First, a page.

May 14, 2009
For years, it’s been legal to patent genes. You find a gene, study it, and decide you don’t want anyone else to be allowed to “use” the gene besides you? Go ahead and patent it. It may be in the DNA of 6 billion people (or trillions of mice, or untold numbers of yeast cells) but in the eyes of the USPTO, it belongs to you.
“Knowledge about our own bodies and the ability to make decisions about our health care are some of our most personal and fundamental rights,” said ACLU Executive Director Anthony D. Romero. “The government should not be granting private entities control over something as personal and basic to who we are as our genes.”
The lawsuit also challenges genetic patenting in general, noting that about 20 percent of all human genes are patented — including genes associated with Alzheimer’s disease, muscular dystrophy and asthma.
You read that right: 20 percent.
While generally “products of nature” can’t be patented, genes are fair game if you isolate the gene and specify what it’s used for. It’s also possible to get a monopoly on things like genetic tests, so that nobody else can provide a test for BRCA1, say, without licensing the technology from the patenter.
If you’ve got a patent on something interesting or useful, you get to be the only one to commercialize it, or you can license it to others for whatever fee you like. This is the whole idea behind patents – it grants the inventor a monopoly on their invention so they don’t have to worry about somebody else stealing the idea (until the patent expires in 20 years). The goal is to encourage innovation: go ahead and put in lots of work on your project, and you’ll be the only one who can make money on it for the first 20 years.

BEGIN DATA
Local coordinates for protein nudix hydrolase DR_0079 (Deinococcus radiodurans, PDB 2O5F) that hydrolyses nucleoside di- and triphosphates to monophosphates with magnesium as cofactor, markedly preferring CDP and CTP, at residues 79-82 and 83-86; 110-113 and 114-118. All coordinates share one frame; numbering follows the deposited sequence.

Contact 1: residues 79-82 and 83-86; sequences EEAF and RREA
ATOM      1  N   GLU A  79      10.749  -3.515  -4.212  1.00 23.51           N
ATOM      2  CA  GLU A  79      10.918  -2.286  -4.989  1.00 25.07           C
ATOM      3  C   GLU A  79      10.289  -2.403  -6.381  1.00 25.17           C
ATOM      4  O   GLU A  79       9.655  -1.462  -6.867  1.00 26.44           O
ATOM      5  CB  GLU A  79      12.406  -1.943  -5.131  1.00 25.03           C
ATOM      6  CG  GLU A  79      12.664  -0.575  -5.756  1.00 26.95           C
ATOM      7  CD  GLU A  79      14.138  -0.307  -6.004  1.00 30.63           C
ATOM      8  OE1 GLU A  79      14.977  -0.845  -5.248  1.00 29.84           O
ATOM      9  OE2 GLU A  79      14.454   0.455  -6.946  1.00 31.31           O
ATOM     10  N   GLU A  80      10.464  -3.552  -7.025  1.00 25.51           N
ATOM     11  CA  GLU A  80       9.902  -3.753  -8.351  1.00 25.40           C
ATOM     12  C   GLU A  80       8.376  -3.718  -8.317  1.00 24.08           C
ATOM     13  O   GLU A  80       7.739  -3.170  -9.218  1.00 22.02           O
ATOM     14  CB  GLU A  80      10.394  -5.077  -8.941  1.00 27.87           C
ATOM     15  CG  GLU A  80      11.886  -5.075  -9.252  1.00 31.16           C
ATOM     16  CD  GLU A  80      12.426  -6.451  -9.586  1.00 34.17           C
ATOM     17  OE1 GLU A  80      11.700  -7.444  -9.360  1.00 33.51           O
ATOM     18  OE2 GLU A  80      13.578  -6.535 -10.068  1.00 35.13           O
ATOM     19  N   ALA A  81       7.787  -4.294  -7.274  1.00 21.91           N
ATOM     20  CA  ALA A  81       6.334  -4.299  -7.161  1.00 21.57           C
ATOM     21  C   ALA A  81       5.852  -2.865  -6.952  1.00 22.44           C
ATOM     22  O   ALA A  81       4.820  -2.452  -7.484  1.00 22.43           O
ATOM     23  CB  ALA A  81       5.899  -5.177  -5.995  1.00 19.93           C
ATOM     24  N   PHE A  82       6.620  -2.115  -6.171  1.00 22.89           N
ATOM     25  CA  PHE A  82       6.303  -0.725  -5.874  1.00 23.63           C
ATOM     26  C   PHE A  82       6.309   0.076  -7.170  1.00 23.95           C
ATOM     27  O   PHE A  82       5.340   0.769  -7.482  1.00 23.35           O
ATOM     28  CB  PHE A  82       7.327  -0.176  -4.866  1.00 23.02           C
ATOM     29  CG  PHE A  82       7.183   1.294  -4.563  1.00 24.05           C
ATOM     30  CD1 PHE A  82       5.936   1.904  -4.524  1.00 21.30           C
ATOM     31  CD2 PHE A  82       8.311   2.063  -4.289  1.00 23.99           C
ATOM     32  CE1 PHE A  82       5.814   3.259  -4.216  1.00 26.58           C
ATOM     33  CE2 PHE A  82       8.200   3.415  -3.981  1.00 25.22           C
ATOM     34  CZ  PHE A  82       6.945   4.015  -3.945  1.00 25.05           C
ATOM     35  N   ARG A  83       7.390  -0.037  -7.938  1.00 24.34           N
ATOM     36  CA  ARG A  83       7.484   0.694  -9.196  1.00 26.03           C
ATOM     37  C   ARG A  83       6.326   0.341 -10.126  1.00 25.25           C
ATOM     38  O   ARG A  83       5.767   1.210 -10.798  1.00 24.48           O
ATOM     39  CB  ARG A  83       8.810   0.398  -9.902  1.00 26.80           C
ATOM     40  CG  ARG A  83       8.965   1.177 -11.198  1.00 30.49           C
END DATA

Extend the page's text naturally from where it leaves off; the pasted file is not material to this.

This system, invented centuries ago, arguably works pretty well. One of the early patents granted in Italy was for a barge that could carry heavy marble blocks. When the USPTO was formed, early patents included improvements on steam engine technology and printing presses.
In 1980, the US Supreme Court ruled in Diamond v. Chakrabarty that a genetically modified bacterium was patentable, thus opening the door to patenting other biological material, like genes and even whole mutant mice.
Which leaves you, the reader out there with the BRCA1 gene (we all have it; some versions are linked to cancer and some aren’t), the possessor of a copy of someone else’s patented material. Myriad isolated the gene and showed what it’s used for, so now they own it – even though it’s in your body, and everyone else’s.
[Dan Ravicher, executive director of the Public Patent Foundation and a patent law professor at Yeshiva University] offered an analogy to describe the plaintiffs’ argument, saying, “It’s like saying if someone removes your eyeball … just because you remove the eyeball and wash it off, that doesn’t make the eyeball patentable.
“Now if they create another eyeball out of plastic or metal, then you can patent that.”
The ACLU says that gene patents limit research and the free flow of information, and that the high cost of Myriad’s genetic tests ($3000) kept some patients from seeking testing that could have helped them. (Without a patent, other companies could have offered the test at lower cost.) The plaintiffs in the suit include patients and universities, genetic specialists, and medical associations. Here’s hoping they win.